No one really knows, but both sides of the abortion debate are claiming victory, because let's face it, whether you support the right to have an abortion or not, no one really wants there to be a lot of abortions out there. That's why pro-choicers support things like contraception and family planning, and pro-lifers support getting clinics to close down and providing alternative services that encourage women to keep or adopt out their babies.

It does seem like women are exercising their right to choose to have an abortion or to choose to have the baby; that's a good thing. It does trouble me that 35% of women do not have local access to a clinic--87% of counties in the country do not have one.

I'm one of those people who doesn't think abortion would be my choice personally, and it shouldn't be used instead of birth control, but I think it's an important option to remain available especially for women who are unable to care for a child, raped, endangered by the pregnancy, etc. I'd rather have each child loved and cared for rather than neglected, resented, or abused. I don't think having an abortion is an easy decision; I've known three people who had them. I think in two of the cases they made the right decision at the time. The third I'm not sure about; she was married with children and just got pregnant at the drop of a hat, which indicates that something wasn't working with family planning. Still, fewer abortions--that's a good thing.

A better look at the MRSA hitting gay men in a study in San Francisco

A New ‘Gay Disease’?: A drug-resistant strain of staph is infecting some gay men, but experts say a lot of the media coverage got it wrong.

Saturday, January 19, 2008

One last thing, then on to beddy-bye

Your Score: Venus

You scored 58% temperature (higher=warmer), 78% gravity(higher=more gravity), and 53% for the size of your planet.

From what I've gathered, you appear to prefer a planet that is hot, medium sized , and has lots of gravity. You are in luck! I have a great planet for you. It may have a little less gravity than you wanted, but your new home is Venus!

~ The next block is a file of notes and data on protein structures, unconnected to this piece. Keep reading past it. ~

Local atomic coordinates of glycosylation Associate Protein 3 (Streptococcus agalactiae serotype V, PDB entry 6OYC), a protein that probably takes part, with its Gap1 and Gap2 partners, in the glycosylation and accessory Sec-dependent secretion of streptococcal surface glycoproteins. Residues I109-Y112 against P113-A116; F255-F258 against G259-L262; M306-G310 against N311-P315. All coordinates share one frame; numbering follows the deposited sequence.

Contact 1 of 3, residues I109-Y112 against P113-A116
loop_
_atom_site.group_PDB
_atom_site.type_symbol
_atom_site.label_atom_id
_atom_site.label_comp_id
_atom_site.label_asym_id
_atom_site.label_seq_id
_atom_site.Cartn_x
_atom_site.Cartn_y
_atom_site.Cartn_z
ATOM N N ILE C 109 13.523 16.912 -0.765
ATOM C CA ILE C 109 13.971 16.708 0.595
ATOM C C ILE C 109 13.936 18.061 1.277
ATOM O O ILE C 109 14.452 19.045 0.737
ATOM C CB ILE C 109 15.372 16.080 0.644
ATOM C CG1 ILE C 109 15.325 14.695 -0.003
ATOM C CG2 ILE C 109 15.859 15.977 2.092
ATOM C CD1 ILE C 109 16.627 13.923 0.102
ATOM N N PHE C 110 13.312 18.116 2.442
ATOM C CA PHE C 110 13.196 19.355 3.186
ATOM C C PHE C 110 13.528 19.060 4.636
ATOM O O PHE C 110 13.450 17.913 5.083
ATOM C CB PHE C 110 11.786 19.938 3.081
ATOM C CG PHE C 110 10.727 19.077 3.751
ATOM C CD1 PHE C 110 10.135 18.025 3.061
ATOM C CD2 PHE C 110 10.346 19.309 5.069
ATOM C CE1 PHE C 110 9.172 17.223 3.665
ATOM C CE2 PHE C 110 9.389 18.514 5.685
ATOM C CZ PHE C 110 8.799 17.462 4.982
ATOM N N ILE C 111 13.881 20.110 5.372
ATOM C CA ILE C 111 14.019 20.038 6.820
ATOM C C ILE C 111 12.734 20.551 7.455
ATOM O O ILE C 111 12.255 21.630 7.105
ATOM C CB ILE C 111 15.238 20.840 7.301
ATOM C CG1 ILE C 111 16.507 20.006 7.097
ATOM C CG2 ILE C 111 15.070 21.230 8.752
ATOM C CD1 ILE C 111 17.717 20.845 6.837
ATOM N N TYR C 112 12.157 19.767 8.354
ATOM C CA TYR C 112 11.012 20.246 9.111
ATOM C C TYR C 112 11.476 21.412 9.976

I'm going to be brutally honest with you. Venus is probably the nastiest planet out there. It's atmosphere will poison you, the heat will bake you, and the atmospheric pressure will crush you. But don't let that get you down. Venus has the ultimate Greenhouse Effect going on, and the temperature goes up to 870 F. That's even hotter than Mercury.

Looking for some good news? Well as I said before, it will always be your birthday on Venus. If you are able to survive all of Venus' fierce conditions, you'll might live to 140 Venus years old. Also you'll find that the gravity is about the same as Earth's. It's a little bit less though, so I'll give you 50-50 odds of dunking that basketball.

Venus is about the same size as Earth, so you can expect some aspects of your new life to be similar to life on Earth. There will probably be a few major governments that control your new world. Globalization will occur, and McVenus burgers will probably be available on every block. Militarily, you will become a force to be reckoned with. However be careful of neighbor Mercury, who may become even more powerful than you. Hey, it's not going to be a picnic, but enjoy your new home!

Link: The Choose your next planet Test written by harpoleers on OkCupid Free Online Dating, home of the The Dating Persona Test
View My Profile(harpoleers)

I have a recording of this

that I put on an ABBA album (because it is to the tune of 'Fernando').

Terence Chua's "Do You Hear the Pipes Cthulhu?'

and a wonderful performance of Shoggoth on the Roof's
'Tentacles!' from the HP Lovecraft Historical Society

I have their 'A Very Scary Solstice' album, thanks to Dee. But I may have to invest in the parody of Fiddler on the Roof, one of my favourite musicals.

Tekeli-li!! Tekeli-li!!! :) It's a star! It's a tree!

Oh, I know, you probably don't get it. Go read some Lovecraft already.

Thanks to YKWIA for pointing me to both so I could share them with you.

Man, this kid didn't have a chance

More Details Released In Toddler's Death

Before 23-month-old Cyrus Belt was thrown from a Honolulu bridge down upon the highway by a neighbour who may be mentally ill and a crystal methamphetamine addict, his life was already a shambles. His father is in a correctional facility serving a drug-related sentence. His mother has lost custody of the child more than once due to drug use, and her boyfriend was stupid enough to leave the child with a man who was apparently unhinged so he could work on his truck, since the grandfather was sleeping (he'd already wandered away once due to the latter).

The only blessing--if you can call it that--is that he died in the fall, not from having been struck by at least two vehicles, including a truck. I'm sure those drivers will have those moments burnt into their memory forever.